Fashioning Art: Marc Jacobs and Yayoi Kusama

Marc Jacobs Spring 2015 and Love is Calling (2013), Yayoi Kusama [Image taken from Fash of the Titans

Marc by Marc Jacobs Spring 2015 and Love is Calling (2013), Yayoi Kusama [Image taken from Fash of the Titans

Love is Calling was unveiled during the Japanese artist Yayoi Kusam’a inaugural solo exhibition, I Who Have Arrived in Heaven, with David Zwirner Gallery in 2013, after leaving Gagosian Gallery in January that year at the end of a five-year partnership. The exhibition title hints at the Kusama’s life long fascination with higher cosmic realms and the autobiographical nature of her body of work. Love is Calling continues the artist’s characteristic investigation into form and space. In the psychedelic infinity room, soft tentacle shapes grow from the mirror-panelled floors and ceilings. The viewer is immersed in a phantasmagorical, kaleidoscopic experience as the inflatable tentacles covered in Kusama’s trademark polka dots gradually change colour, emanating a technicolour glow. A voice recording of the artist reading a love poem in Japanese accompanies them as the viewer moves through the glittering landscape.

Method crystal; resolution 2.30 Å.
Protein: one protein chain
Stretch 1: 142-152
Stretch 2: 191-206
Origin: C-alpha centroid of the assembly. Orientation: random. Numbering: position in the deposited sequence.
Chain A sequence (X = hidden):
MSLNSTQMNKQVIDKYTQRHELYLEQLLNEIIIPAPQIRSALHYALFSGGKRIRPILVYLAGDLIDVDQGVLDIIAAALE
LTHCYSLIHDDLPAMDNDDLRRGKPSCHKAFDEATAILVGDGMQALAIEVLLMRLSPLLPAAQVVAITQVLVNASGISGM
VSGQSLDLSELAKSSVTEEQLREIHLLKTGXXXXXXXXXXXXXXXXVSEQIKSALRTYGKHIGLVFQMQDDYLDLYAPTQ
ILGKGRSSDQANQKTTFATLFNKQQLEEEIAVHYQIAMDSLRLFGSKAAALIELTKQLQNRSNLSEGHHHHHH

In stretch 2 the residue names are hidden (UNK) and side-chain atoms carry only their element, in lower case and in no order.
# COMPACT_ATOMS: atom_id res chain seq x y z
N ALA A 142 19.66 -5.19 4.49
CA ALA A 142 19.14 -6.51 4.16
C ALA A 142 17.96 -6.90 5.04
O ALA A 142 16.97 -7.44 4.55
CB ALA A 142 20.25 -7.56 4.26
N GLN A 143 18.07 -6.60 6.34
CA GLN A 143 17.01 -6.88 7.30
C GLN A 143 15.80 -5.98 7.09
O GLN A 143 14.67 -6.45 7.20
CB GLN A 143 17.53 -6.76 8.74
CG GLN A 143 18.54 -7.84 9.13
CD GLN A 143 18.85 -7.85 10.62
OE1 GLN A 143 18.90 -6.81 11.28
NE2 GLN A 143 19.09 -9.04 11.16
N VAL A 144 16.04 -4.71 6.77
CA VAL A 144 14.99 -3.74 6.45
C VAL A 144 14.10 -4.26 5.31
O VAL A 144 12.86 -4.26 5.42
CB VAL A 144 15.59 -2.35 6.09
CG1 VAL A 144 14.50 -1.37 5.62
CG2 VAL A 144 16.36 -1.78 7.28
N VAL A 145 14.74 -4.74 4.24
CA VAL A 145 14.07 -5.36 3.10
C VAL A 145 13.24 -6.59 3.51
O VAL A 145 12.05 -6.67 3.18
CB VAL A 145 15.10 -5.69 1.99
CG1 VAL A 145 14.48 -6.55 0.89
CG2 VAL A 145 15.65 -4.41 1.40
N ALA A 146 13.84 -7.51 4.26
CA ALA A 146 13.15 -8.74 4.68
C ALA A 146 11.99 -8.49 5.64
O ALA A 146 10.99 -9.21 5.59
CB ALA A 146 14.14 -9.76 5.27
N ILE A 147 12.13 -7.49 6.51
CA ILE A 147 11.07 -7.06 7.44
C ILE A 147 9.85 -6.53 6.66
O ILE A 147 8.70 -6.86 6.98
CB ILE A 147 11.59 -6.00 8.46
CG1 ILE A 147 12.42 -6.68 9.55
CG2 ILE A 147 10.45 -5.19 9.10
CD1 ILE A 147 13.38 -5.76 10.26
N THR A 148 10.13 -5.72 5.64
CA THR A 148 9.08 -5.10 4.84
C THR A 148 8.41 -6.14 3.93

Marc by Marc Jacobs show [Image taken from The Huffington Post

Marc by Marc Jacobs show [Image taken from The Huffington Post]

For their 2015 Spring collection, Luella Bartley and Katie Hillier, then the heads of the now defunct Marc by Marc Jacobs, presented a heady collection inspired by British rave culture. Working with House of Harlot, the latex couturiers from London’s East End, Bartley and Hillier fashioned latex into polka-dot skirts, capelets and tights, presented with hair twisted into glossy top knots and Chelsea boots dipped in rubber with creamy pastel hues. Walking down a runway ablaze with strobe lighting to a heavy drum-‘n-bass soundtrack by Steve Mackey, Bartley and Hillier’s models looked straight out of Camden’s Cyberdog crew, the original pioneers of fluoro fashion. In the main look above, semi-sheer, zig-zagging alice blue latex panels with different sized polka dots recall Kusama’s inflatable tentacles. The slick, wet-look latex tights evoke the inky black mirrored panels of Kusama’s infinity room.

Main image taken from Fash of the Titans.

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FROM BLOUIN ARTINFO